This weekend author and activist Kevin Powell will host his annual conference, Black and Male in America, in Brooklyn NY.
I am thinking about Roberto “Pancho” Duncanson, and what his recent murder has to do with being Black and Male in America. The other young man who committed the act of violence, Omar Willock, is now being prosecuted. Hatecrimesbill.org posted this update from the Brooklyn DA’s website.
Brooklyn, June 14, 2007 – Kings County District Attorney Charles J. Hynes today announced the indictment of Omar Willock, 17, in the stabbing death of Roberto Duncanson, 20, because he was gay. Willock is charged with Murder in the Second Degree, Murder in the Second Degree as a Hate Crime and Criminal Possession of a Weapon in the Fourth Degree.
On May 12, Willock and Duncanson passed each other on St. Marks Avenue in Crown Heights, and Willock became enraged, accusing Duncanson of looking at him and shouting anti-gay remarks. Duncanson walked away and continued to a friend’s house. When he returned, Duncanson again passed Willock, and Willock again berated him for his sexual orientation. Duncanson tried to walk away, but Willock pursued him and started a fistfight. The indictment charges that Willock then pulled out a knife and stabbed Duncanson four times in the back. Duncanson was taken to Kings County Hospital and died an hour later.
An indictment is merely an accusatory instrument and not proof of a defendant’s guilt.
The case is being prosecuted by Senior Trial Attorney Howard Jackson from the Homicide Bureau. Ken Taub is Chief of the Homicide Bureau.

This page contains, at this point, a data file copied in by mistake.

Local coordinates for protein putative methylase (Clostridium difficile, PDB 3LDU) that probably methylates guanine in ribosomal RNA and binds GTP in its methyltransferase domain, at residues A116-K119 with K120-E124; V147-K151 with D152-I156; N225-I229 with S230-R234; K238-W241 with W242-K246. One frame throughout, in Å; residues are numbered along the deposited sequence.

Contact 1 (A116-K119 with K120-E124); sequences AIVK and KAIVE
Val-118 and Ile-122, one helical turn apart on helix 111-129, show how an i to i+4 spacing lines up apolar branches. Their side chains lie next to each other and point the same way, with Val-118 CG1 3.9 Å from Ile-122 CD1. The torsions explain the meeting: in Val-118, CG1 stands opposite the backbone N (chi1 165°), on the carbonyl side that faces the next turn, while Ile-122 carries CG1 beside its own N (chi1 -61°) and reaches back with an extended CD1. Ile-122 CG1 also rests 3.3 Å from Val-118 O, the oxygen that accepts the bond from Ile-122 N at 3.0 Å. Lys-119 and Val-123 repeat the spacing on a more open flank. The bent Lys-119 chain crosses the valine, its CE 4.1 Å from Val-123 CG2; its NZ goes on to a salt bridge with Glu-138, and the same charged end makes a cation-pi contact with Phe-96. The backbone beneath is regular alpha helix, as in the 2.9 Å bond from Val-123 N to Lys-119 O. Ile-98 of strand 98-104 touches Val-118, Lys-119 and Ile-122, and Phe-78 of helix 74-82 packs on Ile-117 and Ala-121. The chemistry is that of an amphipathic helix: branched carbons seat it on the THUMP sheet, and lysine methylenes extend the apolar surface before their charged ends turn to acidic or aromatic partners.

I know how unsafe I feel as a black gay man in most black urban neighborhoods, including many I have lived in personally. That’s not an easy thing to say or admit, but it’s the truth. I understand the relationship that poverty and deprivation and forms of state violence have on violence in the domestic sphere against children, women, and queer folks. But damn, do we have to solve world poverty before women, chldren and differently gendered people can walk down the street in their own community and not be harassed, bashed or even murdered?
Even still, will hate crimes legislation solve the problem? Has hate crimes legislation based on racial identity solved racism? Hardly. And I hardly think it will solve the problem of homophobia. I wish that gatherings of Black men like this weekend Black & Male in America would be a place where I felt safe to do work and to make these issues of violence to the table. But oftentimes I get shut down by the need to address “real issues” in the community, or shut down by heterosexual allies who want to beat me to the punch, because they want to appear to be the most “hip” on issues of gender and sexuality–and as long as they keep talking I am forced to shout or fall silent, neither of which are good choices.
So I wonder, this weekend, at being Black & Male in America, though there are a sprinkle of gay or “same-gender loving” presenters, I wonder about the overall arch of the event, and those spaces. Be gay as long as you’re not too gay, or as long as you get with the “strong black brotha” program, we’ll let you in the club. Not so much.
So I wonder in the course of this weekend, how man times Sean Bell’s name will come up. Not that it shouldn’t, but I wonder how many times Roberto’s name will come up, will folks sit and think through strategies of how to engage the young brotha who killed him? Will the names of the 7 seven black lesbians now facing time for defending themselves against a black man’s advances come up? Will they wonder how they can as black men, be more supportive of black women (especially those they have no chance of sleeping with)?
I’m ranting. I need to get ready for my weekend.
Tonight. Cassandra Wilson.
Tomorrow: Color Me Queer.
Sunday: Newark Pride.
That’s my way of being Black and Male in America.